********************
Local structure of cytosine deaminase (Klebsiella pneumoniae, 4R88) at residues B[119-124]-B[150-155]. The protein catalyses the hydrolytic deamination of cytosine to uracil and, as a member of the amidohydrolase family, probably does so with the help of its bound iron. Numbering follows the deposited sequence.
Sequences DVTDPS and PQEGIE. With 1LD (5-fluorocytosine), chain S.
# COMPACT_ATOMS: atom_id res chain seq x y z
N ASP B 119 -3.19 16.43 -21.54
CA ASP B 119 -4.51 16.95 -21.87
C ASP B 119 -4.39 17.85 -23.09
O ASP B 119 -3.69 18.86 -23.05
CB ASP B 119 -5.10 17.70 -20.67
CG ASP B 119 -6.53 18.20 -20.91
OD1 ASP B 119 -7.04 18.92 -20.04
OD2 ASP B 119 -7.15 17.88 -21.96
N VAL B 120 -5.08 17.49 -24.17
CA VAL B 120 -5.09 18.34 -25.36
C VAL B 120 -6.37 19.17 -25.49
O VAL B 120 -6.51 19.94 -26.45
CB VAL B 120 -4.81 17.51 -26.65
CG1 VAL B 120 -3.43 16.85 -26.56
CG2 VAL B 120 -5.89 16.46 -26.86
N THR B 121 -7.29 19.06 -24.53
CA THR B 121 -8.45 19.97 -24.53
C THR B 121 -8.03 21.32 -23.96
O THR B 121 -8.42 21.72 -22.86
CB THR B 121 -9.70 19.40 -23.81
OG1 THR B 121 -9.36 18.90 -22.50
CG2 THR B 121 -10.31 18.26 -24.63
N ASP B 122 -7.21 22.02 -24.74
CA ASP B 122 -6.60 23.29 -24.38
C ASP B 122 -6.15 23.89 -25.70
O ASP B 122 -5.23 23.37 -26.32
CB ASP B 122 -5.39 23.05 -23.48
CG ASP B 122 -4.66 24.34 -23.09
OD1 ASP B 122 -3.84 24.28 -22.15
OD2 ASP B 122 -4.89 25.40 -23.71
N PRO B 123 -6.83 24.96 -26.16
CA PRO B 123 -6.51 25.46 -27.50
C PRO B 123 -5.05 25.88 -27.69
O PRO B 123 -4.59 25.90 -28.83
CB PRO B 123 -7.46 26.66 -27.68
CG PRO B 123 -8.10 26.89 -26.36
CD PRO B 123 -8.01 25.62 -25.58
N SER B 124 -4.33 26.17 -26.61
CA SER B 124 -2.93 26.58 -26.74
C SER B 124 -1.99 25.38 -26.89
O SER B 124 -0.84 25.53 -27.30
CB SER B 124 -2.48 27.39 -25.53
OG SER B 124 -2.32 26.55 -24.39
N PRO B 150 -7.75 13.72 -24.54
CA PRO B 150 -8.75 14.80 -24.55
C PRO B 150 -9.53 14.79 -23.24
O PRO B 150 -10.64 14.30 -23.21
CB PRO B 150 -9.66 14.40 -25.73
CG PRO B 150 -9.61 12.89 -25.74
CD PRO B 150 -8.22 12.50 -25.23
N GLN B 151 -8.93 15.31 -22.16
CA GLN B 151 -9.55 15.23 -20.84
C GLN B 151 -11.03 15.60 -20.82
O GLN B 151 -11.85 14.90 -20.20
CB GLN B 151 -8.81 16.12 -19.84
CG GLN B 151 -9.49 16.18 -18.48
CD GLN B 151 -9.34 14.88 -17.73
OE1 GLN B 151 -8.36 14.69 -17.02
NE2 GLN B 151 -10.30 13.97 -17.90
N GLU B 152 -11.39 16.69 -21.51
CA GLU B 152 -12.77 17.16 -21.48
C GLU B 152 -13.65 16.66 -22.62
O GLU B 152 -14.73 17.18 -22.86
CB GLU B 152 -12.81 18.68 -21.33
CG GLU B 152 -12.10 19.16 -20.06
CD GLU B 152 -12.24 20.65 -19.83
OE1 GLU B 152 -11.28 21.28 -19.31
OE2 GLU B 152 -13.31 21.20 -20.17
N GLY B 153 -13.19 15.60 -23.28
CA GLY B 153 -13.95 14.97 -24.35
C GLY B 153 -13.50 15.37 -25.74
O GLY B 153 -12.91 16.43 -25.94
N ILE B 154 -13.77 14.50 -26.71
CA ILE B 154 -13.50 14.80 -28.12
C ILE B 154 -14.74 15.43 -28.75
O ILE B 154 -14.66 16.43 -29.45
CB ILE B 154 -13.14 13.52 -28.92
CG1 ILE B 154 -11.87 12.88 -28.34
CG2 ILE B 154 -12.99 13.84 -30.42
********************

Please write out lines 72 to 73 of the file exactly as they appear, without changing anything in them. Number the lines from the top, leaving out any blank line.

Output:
N GLY B 153 -13.19 15.60 -23.28
CA GLY B 153 -13.95 14.97 -24.35